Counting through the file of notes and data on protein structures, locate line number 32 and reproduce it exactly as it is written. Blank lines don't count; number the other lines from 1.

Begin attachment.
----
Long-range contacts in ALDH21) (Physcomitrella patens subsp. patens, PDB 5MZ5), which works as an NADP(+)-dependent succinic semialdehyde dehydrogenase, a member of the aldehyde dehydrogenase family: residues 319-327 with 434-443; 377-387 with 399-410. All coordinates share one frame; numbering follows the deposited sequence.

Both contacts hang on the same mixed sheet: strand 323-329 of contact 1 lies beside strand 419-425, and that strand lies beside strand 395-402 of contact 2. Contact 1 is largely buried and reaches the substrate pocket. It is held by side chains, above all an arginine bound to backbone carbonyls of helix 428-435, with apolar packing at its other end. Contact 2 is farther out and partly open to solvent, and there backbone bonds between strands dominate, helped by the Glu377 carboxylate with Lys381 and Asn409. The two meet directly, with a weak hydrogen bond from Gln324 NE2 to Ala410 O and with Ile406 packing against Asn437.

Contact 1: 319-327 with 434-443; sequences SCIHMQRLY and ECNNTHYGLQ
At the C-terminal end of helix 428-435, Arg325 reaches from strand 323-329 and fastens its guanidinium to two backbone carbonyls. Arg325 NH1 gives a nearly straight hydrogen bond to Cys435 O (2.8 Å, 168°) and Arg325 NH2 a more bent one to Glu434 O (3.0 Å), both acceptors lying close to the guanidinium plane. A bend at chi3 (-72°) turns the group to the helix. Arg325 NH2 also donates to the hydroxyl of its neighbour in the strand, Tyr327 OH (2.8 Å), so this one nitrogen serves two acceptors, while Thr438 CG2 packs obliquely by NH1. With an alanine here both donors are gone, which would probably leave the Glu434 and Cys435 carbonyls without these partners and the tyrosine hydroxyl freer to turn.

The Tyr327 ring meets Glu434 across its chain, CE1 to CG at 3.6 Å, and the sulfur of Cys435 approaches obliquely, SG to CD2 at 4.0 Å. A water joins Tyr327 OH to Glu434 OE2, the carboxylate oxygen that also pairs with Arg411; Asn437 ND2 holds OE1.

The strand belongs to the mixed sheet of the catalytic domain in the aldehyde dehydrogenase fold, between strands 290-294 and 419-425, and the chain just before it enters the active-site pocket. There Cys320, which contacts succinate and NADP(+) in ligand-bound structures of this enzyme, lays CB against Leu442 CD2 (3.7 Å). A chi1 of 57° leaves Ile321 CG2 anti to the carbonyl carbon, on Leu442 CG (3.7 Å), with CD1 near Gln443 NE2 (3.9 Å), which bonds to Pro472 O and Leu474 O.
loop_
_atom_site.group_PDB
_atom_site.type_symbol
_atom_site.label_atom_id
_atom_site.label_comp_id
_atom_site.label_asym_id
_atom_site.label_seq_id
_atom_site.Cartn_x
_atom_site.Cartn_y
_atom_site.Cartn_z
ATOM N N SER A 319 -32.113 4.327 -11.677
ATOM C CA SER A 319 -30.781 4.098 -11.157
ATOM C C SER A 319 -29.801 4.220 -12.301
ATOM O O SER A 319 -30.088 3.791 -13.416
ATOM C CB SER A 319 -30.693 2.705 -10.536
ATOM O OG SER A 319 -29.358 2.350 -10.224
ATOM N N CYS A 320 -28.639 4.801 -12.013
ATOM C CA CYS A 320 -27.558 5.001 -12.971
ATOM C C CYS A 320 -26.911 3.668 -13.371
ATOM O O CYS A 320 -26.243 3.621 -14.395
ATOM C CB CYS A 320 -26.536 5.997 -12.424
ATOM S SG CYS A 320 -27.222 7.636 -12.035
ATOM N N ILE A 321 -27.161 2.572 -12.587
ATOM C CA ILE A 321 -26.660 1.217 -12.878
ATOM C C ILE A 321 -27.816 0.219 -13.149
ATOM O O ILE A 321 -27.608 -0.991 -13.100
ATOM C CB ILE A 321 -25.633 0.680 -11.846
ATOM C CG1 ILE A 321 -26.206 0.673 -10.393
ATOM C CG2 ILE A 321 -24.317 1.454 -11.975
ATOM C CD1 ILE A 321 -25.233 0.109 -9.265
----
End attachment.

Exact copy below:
ATOM O O ILE A 321 -27.608 -0.991 -13.100